If anyone still believes that electronic communiqués are private, then the furore over AOL’s pending sale of their ICQ instant messaging service to a Russian investment firm should dispel that belief.
As reported in the Financial Times, the United States has raised objections to the sale plans for ICQ: “senior US enforcement officials” objected to the sale on the grounds that it will reduce their ability to eavesdrop on top criminals.
ICQ is the market-leader in Russia, Germany and the Czech Republic and, investigators claim, is widely used by criminal gangs in Eastern Europe. ICQ’s headquarters are currently in Israel – a country with close ties to the US.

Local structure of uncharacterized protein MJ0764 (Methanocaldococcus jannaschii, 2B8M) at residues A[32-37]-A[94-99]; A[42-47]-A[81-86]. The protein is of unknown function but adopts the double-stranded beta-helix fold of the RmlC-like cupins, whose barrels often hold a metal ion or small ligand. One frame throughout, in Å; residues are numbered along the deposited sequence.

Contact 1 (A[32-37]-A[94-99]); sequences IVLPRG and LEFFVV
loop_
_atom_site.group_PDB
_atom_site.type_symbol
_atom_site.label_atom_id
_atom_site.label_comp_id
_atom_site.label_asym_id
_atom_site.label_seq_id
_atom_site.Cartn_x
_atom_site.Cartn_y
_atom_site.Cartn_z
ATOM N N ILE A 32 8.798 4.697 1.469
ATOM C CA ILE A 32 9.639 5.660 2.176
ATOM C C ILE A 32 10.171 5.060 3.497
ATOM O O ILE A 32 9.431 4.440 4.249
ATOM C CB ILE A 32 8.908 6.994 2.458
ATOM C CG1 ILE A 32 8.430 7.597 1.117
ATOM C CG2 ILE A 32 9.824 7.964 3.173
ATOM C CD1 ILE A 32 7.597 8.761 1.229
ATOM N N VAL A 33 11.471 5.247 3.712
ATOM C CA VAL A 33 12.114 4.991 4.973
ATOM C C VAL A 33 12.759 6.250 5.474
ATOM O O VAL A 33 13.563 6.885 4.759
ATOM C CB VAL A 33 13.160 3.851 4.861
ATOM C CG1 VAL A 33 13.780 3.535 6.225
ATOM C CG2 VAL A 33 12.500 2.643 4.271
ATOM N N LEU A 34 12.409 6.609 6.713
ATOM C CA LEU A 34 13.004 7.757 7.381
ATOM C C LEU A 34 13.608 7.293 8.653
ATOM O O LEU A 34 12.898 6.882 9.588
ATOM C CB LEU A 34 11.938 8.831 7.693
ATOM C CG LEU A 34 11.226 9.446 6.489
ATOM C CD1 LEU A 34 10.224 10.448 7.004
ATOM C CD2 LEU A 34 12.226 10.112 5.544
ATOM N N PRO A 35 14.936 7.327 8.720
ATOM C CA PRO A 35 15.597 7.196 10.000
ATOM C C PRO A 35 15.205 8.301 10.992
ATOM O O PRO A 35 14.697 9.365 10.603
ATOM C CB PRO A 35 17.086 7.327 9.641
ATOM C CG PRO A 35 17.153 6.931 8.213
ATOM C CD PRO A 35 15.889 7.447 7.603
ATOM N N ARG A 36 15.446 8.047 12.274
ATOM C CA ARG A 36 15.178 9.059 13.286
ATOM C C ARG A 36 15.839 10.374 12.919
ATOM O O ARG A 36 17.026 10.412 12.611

Clearly, if the impending move of ICQ from Israel to Russia is such a blow to law enforcement effectiveness, government eavesdropping on instant message is pretty ubiquitous.
So, let’s be in no doubt that the next time you’re instant messaging your business colleagues, spouses, children, lovers, etc. you’re actually having a “three-way” with the CIA. Unless, of course, you chose to use ICQ...in which case it’ll presumably be with the FSB.
By Andrew Tait